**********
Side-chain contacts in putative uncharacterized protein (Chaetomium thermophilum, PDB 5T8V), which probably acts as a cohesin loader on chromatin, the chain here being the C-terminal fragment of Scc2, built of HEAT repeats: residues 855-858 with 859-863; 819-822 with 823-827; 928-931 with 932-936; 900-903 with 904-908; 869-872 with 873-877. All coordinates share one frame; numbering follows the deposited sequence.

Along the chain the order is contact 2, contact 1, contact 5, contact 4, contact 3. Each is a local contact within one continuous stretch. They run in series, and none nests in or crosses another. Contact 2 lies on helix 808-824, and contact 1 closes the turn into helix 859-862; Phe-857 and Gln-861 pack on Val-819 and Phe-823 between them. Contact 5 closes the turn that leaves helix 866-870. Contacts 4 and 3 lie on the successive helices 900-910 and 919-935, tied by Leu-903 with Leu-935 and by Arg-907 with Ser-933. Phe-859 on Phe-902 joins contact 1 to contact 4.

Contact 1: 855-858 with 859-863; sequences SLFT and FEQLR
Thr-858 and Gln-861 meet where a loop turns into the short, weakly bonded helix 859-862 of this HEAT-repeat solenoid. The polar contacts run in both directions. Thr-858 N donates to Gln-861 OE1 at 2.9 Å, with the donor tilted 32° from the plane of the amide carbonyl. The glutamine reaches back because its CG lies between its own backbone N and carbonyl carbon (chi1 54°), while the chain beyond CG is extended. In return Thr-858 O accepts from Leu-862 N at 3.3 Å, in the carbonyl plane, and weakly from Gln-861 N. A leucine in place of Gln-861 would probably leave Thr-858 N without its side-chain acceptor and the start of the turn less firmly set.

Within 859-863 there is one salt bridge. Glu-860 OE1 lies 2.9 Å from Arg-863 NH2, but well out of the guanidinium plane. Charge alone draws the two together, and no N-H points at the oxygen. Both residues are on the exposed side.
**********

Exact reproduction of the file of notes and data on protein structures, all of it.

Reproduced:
Side-chain contacts in putative uncharacterized protein (Chaetomium thermophilum, PDB 5T8V), which probably acts as a cohesin loader on chromatin, the chain here being the C-terminal fragment of Scc2, built of HEAT repeats: residues 855-858 with 859-863; 819-822 with 823-827; 928-931 with 932-936; 900-903 with 904-908; 869-872 with 873-877. All coordinates share one frame; numbering follows the deposited sequence.

Along the chain the order is contact 2, contact 1, contact 5, contact 4, contact 3. Each is a local contact within one continuous stretch. They run in series, and none nests in or crosses another. Contact 2 lies on helix 808-824, and contact 1 closes the turn into helix 859-862; Phe-857 and Gln-861 pack on Val-819 and Phe-823 between them. Contact 5 closes the turn that leaves helix 866-870. Contacts 4 and 3 lie on the successive helices 900-910 and 919-935, tied by Leu-903 with Leu-935 and by Arg-907 with Ser-933. Phe-859 on Phe-902 joins contact 1 to contact 4.

Contact 1: 855-858 with 859-863; sequences SLFT and FEQLR
Thr-858 and Gln-861 meet where a loop turns into the short, weakly bonded helix 859-862 of this HEAT-repeat solenoid. The polar contacts run in both directions. Thr-858 N donates to Gln-861 OE1 at 2.9 Å, with the donor tilted 32° from the plane of the amide carbonyl. The glutamine reaches back because its CG lies between its own backbone N and carbonyl carbon (chi1 54°), while the chain beyond CG is extended. In return Thr-858 O accepts from Leu-862 N at 3.3 Å, in the carbonyl plane, and weakly from Gln-861 N. A leucine in place of Gln-861 would probably leave Thr-858 N without its side-chain acceptor and the start of the turn less firmly set.

Within 859-863 there is one salt bridge. Glu-860 OE1 lies 2.9 Å from Arg-863 NH2, but well out of the guanidinium plane. Charge alone draws the two together, and no N-H points at the oxygen. Both residues are on the exposed side.